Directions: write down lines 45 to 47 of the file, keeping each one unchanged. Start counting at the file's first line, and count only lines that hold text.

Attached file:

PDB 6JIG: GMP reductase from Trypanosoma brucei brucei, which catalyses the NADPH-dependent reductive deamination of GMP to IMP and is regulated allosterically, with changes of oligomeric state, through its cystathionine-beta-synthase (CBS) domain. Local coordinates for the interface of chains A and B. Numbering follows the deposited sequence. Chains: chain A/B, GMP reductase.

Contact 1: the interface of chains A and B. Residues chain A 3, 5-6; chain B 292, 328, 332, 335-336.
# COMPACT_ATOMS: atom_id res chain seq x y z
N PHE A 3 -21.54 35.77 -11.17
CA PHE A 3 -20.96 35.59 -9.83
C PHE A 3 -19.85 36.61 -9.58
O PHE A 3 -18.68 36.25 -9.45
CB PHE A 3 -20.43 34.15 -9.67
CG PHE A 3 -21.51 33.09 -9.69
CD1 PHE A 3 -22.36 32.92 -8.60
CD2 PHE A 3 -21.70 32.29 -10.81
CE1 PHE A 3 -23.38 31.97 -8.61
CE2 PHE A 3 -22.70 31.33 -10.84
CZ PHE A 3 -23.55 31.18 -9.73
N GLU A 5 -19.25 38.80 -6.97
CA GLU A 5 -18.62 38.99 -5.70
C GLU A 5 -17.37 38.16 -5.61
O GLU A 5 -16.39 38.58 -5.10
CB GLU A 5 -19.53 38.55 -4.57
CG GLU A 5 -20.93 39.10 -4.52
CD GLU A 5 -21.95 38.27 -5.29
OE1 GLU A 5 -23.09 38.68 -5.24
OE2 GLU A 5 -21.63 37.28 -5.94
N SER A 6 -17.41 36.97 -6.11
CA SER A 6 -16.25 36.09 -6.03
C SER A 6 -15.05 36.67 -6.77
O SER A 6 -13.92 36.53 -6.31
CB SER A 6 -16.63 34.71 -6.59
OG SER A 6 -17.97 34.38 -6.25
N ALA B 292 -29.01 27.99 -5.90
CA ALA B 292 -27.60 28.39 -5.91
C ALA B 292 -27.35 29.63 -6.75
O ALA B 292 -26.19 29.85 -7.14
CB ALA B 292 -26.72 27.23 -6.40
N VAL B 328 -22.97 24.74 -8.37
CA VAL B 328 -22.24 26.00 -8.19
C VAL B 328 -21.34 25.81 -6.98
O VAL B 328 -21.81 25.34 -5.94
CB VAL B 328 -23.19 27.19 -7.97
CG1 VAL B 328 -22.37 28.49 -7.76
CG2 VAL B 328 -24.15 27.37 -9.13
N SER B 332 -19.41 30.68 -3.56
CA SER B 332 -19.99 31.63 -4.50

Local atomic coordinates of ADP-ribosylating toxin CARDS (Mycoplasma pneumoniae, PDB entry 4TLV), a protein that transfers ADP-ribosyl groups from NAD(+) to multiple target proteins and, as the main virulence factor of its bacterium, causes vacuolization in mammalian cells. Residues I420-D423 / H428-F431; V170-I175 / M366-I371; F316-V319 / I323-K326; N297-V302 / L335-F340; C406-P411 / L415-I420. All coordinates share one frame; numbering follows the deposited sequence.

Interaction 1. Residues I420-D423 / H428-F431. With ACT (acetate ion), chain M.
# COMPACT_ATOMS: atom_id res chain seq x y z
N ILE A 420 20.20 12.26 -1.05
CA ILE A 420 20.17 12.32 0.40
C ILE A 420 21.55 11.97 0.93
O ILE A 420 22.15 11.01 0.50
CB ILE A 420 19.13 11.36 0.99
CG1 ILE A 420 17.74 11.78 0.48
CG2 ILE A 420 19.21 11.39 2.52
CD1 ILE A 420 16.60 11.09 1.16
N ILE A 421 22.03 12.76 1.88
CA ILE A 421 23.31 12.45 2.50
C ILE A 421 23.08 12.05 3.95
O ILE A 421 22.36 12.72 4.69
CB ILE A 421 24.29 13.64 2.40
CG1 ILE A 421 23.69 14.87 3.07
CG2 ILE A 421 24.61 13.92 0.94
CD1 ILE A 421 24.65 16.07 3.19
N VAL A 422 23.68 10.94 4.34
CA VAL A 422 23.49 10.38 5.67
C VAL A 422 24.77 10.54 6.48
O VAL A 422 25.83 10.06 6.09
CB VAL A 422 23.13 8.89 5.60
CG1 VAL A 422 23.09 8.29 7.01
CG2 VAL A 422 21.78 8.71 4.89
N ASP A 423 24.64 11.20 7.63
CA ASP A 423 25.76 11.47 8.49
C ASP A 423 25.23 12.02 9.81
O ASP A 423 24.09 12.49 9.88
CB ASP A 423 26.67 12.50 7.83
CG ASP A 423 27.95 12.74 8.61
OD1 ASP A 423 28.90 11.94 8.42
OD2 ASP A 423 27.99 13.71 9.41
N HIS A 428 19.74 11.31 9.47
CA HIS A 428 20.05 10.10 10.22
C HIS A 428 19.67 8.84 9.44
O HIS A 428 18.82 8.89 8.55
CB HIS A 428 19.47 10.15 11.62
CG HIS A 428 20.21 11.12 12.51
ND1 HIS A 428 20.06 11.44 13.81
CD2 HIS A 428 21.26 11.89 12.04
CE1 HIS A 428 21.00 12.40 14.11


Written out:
Interaction 1. Residues I420-D423 / H428-F431. With ACT (acetate ion), chain M.
# COMPACT_ATOMS: atom_id res chain seq x y z
N ILE A 420 20.20 12.26 -1.05